Wayne Green

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This is a transcript of an audio interview. This transcript may contain errors - if you're using this material for research, etc. please verify with the original recorded interview.

Source: Floppy Days vintage computing podcast

Source URL: http://floppydays.libsyn.com/floppy-days-48-kevin-savetz-interviews-wayne-green and https://archive.org/details/WayneGreenInterview

Interviewer: Kevin Savetz

Wayne Green was founder of 73 magazine; Byte magazine; Kilobyte, which became Kilobaud, then Kilobaud Microcomputing; 80 Micro magazine for the TRS-80; Hot Coco for the TRS-80 Color Computer; Run for the Commodore 64, inCider magazine for the Apple II; and several other computer magazines.

This interview took place over Skype on January 29, 2013, when Kevin was doing research for a book about the very first personal computer magazines — Byte, Kilobyte, and Creative Computing. Although he decided not to write the book, he is publishing the interviews. Wayne Green died on September 13, 2013, eight months after this interview.

Kevin: Wikipedia, which is never wrong, [sarcastically] says you were born in 1922. Is that right?

Wayne: Yep. Why sure!

Kevin: I'm sorry?

Wayne: Yep. Why sure! That's New Hampshire for yeah.

Kevin: That was my next question. It says you live in Hancock, New Hampshire.

Wayne: Yep.

Kevin: OK. Mostly I want to start talking about "Kilobaud," but before we get there, the first magazine you published was "73", is that right?

Wayne: Well the first magazine, yeah. I published an extended news journal before that that got to 64 pages and had 2000 subscribers, called "Amateur Radio Frontiers." Then in 1960 I started "73 Magazine" for amateur radio and published that for 43 years. It was always about new HAM technologies.

This is fun, this is fun, let's do this, let's do this, and so forth and then I ran out of them and I said, "Well, it was never about making money," although it did make a good deal of money, but I've never done anything saying "Hey I can make money." It's always "Someone needs to do this." [laughs]

Kevin: Excellent! 73...you stopped at what year?

Wayne: Two double-O, three.

Kevin: 2003, OK. You started with that, had you any magazine publishing experience before that?

Wayne: Well just that Amateur Radio Frontiers that's all, and oh, yes, when I did Amateur Radio Frontiers, it started out about radio teletype, M teletype, and that got me a column in "CQ Magazine" one of the 2 HAM magazines, and then I got the editor a better job, he wasn't a HAM, I got him a better job with a new magazine that was starting and they hired me on as editor for five years and I did very nicely, had a wonderful time there so I learned all about publishing.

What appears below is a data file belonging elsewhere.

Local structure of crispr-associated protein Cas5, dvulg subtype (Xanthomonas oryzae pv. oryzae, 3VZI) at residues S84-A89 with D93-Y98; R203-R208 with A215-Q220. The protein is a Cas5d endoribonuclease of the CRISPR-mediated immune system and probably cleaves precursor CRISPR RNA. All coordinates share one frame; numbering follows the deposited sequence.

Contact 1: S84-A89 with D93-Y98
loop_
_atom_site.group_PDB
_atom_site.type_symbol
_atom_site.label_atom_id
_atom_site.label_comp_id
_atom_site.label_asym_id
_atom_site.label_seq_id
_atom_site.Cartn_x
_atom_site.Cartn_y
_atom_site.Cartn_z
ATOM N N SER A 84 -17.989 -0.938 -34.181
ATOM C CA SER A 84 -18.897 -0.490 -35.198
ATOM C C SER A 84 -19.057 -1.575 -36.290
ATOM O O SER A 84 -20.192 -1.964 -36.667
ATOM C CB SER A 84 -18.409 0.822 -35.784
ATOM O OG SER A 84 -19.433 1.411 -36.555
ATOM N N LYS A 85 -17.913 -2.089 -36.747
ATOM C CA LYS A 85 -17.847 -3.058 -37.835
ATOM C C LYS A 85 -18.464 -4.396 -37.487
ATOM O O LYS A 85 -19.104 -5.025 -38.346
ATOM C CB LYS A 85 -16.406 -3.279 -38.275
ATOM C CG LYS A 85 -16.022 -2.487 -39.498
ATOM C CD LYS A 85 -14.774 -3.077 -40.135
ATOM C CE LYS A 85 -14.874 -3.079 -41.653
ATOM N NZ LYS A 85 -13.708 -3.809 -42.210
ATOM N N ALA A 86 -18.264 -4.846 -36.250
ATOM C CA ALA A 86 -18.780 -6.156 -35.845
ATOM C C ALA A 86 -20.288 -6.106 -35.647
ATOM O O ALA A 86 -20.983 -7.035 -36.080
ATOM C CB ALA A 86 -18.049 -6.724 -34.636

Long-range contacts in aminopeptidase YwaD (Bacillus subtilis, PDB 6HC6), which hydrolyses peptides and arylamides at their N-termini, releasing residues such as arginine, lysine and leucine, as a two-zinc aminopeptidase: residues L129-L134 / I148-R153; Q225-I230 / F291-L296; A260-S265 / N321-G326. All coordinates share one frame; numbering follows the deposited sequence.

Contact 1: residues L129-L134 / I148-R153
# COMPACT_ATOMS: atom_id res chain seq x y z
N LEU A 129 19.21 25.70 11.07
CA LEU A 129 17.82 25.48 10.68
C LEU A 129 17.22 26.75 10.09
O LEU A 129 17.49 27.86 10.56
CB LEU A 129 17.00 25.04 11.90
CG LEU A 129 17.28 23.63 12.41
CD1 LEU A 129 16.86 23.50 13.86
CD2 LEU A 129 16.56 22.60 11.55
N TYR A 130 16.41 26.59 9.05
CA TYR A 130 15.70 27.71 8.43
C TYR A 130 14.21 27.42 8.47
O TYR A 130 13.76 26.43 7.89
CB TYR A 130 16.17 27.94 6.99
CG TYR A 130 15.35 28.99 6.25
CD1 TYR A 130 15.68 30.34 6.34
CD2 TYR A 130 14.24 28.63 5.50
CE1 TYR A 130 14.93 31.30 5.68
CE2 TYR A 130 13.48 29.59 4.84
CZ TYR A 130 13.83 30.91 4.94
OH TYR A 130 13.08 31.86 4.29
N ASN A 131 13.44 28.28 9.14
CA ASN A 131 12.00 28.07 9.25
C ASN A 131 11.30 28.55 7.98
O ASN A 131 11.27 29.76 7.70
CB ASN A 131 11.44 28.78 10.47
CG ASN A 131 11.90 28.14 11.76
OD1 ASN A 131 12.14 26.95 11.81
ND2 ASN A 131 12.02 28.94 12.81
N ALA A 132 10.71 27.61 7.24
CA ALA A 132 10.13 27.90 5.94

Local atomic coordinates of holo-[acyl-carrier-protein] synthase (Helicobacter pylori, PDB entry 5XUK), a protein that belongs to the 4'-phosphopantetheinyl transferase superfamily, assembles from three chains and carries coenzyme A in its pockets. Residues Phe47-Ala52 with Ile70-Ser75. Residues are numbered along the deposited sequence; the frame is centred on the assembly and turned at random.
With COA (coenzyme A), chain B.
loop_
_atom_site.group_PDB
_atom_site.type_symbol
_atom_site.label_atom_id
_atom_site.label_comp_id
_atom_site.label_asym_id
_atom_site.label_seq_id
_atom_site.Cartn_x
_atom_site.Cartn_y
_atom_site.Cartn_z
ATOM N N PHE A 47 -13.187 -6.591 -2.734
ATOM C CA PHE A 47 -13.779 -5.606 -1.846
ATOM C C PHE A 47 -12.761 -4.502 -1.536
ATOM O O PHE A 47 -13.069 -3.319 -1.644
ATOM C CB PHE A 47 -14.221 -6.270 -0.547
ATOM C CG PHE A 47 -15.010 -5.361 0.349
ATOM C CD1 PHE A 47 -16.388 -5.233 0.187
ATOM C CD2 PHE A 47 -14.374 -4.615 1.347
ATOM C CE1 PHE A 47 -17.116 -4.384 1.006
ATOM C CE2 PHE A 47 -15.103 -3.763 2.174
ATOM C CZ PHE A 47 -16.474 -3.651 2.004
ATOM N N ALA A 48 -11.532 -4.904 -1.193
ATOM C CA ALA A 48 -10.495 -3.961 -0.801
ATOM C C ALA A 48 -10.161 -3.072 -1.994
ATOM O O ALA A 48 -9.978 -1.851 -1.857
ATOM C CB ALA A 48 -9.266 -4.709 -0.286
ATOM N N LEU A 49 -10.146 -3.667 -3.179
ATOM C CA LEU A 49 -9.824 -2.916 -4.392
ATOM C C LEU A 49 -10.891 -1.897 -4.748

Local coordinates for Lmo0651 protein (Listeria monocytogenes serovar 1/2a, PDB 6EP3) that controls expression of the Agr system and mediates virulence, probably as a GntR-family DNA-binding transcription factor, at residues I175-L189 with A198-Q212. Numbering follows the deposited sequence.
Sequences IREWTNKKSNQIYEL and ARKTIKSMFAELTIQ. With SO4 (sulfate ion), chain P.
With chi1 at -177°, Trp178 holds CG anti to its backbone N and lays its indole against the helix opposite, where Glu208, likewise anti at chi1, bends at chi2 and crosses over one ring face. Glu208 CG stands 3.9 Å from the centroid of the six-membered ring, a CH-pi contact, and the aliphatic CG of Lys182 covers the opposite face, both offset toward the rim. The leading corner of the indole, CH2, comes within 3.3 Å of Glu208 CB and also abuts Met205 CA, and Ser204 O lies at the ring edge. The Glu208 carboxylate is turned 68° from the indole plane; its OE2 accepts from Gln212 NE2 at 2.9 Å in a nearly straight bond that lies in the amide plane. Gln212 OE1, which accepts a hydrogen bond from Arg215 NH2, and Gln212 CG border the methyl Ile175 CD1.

Then the publisher, who is not a HAM either, bought a yacht, got overextended and got a year behind on paying my salary, so he fired me. I said, "Well, this is so much fun." I had just enough money to publish the first issue of "73." [laughs]

Kevin: Wow.

Wayne: That's how I got into that, but yes, I had experience with publishing with CQ. I knew the advertisers, they knew me, the readers knew me, and so forth.

Kevin: Was "Byte" your idea, or how did you get moved from HAM radio into computing?

Wayne: OK, well, I kept getting more and more articles for 73 on computers by computer hobbyists that were tied in with HAM radio. Then one of my advertisers, MITS, Micro Instrument Telemetry Service, had been advertising with me. They put out a $129 four-banger calculator, adding machine, a little adding pad and so forth.

All of a sudden, one of the Japanese companies came out with one for about $20, [laughs] and put him out of business. He had been making computers as a hobby, so he put together the Altair 8800 using the 8080 chip from Intel, and put it on the market, and I read about that, and I said, "Ah-hah. I think this is going to be..."

I thought up a short name for a magazine in the field, and I came up with "Byte," which I thought was right on mark. [laughs] I wrote to all of the companies that were making equipment that the hobbyists were using, and said, "Please send me your mailing lists, the people who have asked for information or that have bought from you." I kept getting shoeboxes full of these names and addresses, and I sent them out, and I was getting a 20 percent response. Now on direct mail, one percent is good. [laughs] I started publishing Byte Magazine.

Kevin: You wrote to these companies saying, please send me the list of people interested in your products...

Wayne: Right.

Kevin: ...and then you mailed them about Byte Magazine?

Wayne: Right.

Kevin: Is that right?